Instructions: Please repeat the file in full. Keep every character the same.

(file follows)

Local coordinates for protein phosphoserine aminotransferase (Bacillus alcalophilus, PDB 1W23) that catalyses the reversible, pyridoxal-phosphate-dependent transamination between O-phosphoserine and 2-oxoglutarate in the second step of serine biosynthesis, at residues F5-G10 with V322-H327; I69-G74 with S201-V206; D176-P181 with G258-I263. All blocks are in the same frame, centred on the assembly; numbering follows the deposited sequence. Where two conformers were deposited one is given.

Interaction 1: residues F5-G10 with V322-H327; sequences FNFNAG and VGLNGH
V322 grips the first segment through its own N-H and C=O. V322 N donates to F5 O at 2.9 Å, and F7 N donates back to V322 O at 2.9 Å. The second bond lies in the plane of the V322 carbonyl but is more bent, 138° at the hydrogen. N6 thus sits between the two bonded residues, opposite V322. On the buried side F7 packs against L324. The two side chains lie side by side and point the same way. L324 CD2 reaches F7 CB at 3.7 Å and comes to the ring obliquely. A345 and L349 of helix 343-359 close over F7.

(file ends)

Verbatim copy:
Local coordinates for protein phosphoserine aminotransferase (Bacillus alcalophilus, PDB 1W23) that catalyses the reversible, pyridoxal-phosphate-dependent transamination between O-phosphoserine and 2-oxoglutarate in the second step of serine biosynthesis, at residues F5-G10 with V322-H327; I69-G74 with S201-V206; D176-P181 with G258-I263. All blocks are in the same frame, centred on the assembly; numbering follows the deposited sequence. Where two conformers were deposited one is given.

Interaction 1: residues F5-G10 with V322-H327; sequences FNFNAG and VGLNGH
V322 grips the first segment through its own N-H and C=O. V322 N donates to F5 O at 2.9 Å, and F7 N donates back to V322 O at 2.9 Å. The second bond lies in the plane of the V322 carbonyl but is more bent, 138° at the hydrogen. N6 thus sits between the two bonded residues, opposite V322. On the buried side F7 packs against L324. The two side chains lie side by side and point the same way. L324 CD2 reaches F7 CB at 3.7 Å and comes to the ring obliquely. A345 and L349 of helix 343-359 close over F7.